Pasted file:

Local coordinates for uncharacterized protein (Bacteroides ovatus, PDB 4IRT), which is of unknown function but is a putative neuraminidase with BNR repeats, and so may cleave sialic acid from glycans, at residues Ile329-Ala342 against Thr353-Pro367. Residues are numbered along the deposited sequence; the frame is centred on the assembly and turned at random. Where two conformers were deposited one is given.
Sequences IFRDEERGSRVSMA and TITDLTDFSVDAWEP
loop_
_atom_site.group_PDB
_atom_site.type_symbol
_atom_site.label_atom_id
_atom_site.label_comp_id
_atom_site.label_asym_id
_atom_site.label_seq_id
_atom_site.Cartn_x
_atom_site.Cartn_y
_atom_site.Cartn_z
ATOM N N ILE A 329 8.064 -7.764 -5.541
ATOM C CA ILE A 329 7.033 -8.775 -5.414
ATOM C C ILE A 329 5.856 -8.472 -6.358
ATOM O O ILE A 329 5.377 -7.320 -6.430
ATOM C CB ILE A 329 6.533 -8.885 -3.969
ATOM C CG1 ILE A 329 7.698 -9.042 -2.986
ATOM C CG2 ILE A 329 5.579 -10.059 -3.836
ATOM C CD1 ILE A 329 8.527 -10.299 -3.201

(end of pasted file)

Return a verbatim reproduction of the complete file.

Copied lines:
Local coordinates for uncharacterized protein (Bacteroides ovatus, PDB 4IRT), which is of unknown function but is a putative neuraminidase with BNR repeats, and so may cleave sialic acid from glycans, at residues Ile329-Ala342 against Thr353-Pro367. Residues are numbered along the deposited sequence; the frame is centred on the assembly and turned at random. Where two conformers were deposited one is given.
Sequences IFRDEERGSRVSMA and TITDLTDFSVDAWEP
loop_
_atom_site.group_PDB
_atom_site.type_symbol
_atom_site.label_atom_id
_atom_site.label_comp_id
_atom_site.label_asym_id
_atom_site.label_seq_id
_atom_site.Cartn_x
_atom_site.Cartn_y
_atom_site.Cartn_z
ATOM N N ILE A 329 8.064 -7.764 -5.541
ATOM C CA ILE A 329 7.033 -8.775 -5.414
ATOM C C ILE A 329 5.856 -8.472 -6.358
ATOM O O ILE A 329 5.377 -7.320 -6.430
ATOM C CB ILE A 329 6.533 -8.885 -3.969
ATOM C CG1 ILE A 329 7.698 -9.042 -2.986
ATOM C CG2 ILE A 329 5.579 -10.059 -3.836
ATOM C CD1 ILE A 329 8.527 -10.299 -3.201